Gary Borders: Moving in the Texas summer is an unfortunate reccurence
We moved the newspaper office on a recent Saturday, on the day coincidentally that I marked my 59th birthday.
It was a day of trying not to strain my back, and doing what I can to assist men much stronger and younger than me to move desks, filing cabinets, and all the other furnishings — in time for us to open in our new location the following Monday morning.
I have worked for 12 newspapers and published 10 of them, and this is only the second time I have helped move a newspaper office. The first time was 36 years ago, when I had more hair, less belly and was considerably stronger.
The Daily Sentinel in Nacogdoches moved out of downtown into a new building on what was then the north edge of town, at the foot of a subdivision. At the time, folks thought the owners had lost their minds. But they understood which way the city would grow. And indeed it did — with a shopping center, the new post office, a couple banks and a Rite Aid building nearby over the next few years.
This time, we moved back to downtown, which is where a newspaper belongs. It’s more convenient for customers who want to drop by to run a classified ad or pay for a subscription, talk to me about whatever is on their minds, give us story tips. We can walk to the post office across the street, to the bank, and to the places where we gather a goodly portion of our news — the sheriff’s department next door and the courthouse.
Of course, this move took place smack in the dog days of August. There seems to be some type of law of nature that requires most moves in Texas to take place when the temperature is higher than my IQ. Well, as Nietzsche said, “That which does not kill us makes us stronger.”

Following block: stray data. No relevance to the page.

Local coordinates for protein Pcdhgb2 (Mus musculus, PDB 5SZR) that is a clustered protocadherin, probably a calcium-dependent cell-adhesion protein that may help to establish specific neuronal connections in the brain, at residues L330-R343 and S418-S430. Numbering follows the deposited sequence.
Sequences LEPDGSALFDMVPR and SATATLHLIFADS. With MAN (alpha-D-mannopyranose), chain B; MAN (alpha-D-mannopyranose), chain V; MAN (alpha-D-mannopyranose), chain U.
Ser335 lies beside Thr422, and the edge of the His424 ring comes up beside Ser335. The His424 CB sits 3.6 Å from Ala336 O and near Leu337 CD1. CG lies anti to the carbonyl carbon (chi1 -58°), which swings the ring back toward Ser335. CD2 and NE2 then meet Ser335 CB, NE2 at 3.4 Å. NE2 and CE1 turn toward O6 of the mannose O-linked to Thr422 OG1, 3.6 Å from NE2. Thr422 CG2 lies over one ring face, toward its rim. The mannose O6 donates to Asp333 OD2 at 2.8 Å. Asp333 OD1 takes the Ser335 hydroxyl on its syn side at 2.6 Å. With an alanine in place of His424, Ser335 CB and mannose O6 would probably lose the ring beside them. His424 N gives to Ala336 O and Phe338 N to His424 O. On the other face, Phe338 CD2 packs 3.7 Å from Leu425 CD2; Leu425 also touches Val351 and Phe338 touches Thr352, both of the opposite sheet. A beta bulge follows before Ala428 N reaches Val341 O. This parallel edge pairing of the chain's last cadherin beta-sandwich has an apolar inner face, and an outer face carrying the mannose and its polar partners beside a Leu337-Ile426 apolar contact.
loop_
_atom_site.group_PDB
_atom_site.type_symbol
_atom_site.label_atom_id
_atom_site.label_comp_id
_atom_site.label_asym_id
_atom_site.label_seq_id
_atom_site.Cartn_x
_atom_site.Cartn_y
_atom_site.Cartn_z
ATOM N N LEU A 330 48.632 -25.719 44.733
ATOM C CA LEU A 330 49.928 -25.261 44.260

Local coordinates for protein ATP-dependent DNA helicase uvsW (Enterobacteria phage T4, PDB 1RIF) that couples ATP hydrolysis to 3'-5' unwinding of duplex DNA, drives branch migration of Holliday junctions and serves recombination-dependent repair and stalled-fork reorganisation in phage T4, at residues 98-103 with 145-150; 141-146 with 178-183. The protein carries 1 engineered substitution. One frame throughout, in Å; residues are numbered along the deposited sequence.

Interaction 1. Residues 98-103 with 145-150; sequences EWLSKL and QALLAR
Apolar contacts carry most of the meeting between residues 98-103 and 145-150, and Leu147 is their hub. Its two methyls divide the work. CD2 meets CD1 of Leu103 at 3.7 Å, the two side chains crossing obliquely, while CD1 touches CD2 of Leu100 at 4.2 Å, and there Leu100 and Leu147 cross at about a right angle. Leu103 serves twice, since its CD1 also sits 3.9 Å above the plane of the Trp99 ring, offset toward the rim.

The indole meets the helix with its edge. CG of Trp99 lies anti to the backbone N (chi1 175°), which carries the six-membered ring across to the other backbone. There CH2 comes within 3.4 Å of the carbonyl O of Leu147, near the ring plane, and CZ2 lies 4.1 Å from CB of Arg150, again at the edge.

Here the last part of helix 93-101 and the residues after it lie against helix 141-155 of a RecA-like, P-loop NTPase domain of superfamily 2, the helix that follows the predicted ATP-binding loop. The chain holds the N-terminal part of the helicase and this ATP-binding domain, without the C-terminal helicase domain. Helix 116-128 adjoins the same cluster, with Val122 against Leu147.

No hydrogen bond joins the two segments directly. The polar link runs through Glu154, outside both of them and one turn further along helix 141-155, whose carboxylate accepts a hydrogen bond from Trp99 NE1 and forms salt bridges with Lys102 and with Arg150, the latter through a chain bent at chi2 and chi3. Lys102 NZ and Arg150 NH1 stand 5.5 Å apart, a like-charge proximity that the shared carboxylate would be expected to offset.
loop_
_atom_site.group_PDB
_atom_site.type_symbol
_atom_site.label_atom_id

The monster of all August moves was about eight years ago. I helped my oldest daughter Kasey move from one third-story apartment in Austin to another third-story apartment. It was just she and I wrestling a washer and dryer up and down narrow stairs — along with other heavy pieces of furniture.
I announced my retirement from helping children move after that, declaring that turning 50 ought to have some benefits besides 50-cent coffee at McDonald’s. I advised my daughters, go develop friendships with young men with strong backs.
I figured out the other day, I’m a bit chagrined to admit, I have moved 35 times in the 41 years since graduating from high school. Many were in my younger years, when we would be looking for a way to save a few bucks on rent. Others came as a result of a job change. Regardless of the reason, it seems like every move came in the summer season. I rarely moved in winter, when living in Texas generally is pleasant.
My dad, rest his soul, helped me move many times when I was a callow youth. He was kinder than me and helped up into his early 50s. I recall the time, when I was about 19, attempting to move a small revolving bookstand that I had gotten at a thrift store — the kind one sees stacked with paperbacks for sale. The stupid gene kicked in. I decided to move it without taking the books off. We rounded a curve and the books flew off the stand and out into street from the back of his old truck. My dad had a few choice words to say about that.
We’re excited about our new digs downtown. At least my back held out through one more move.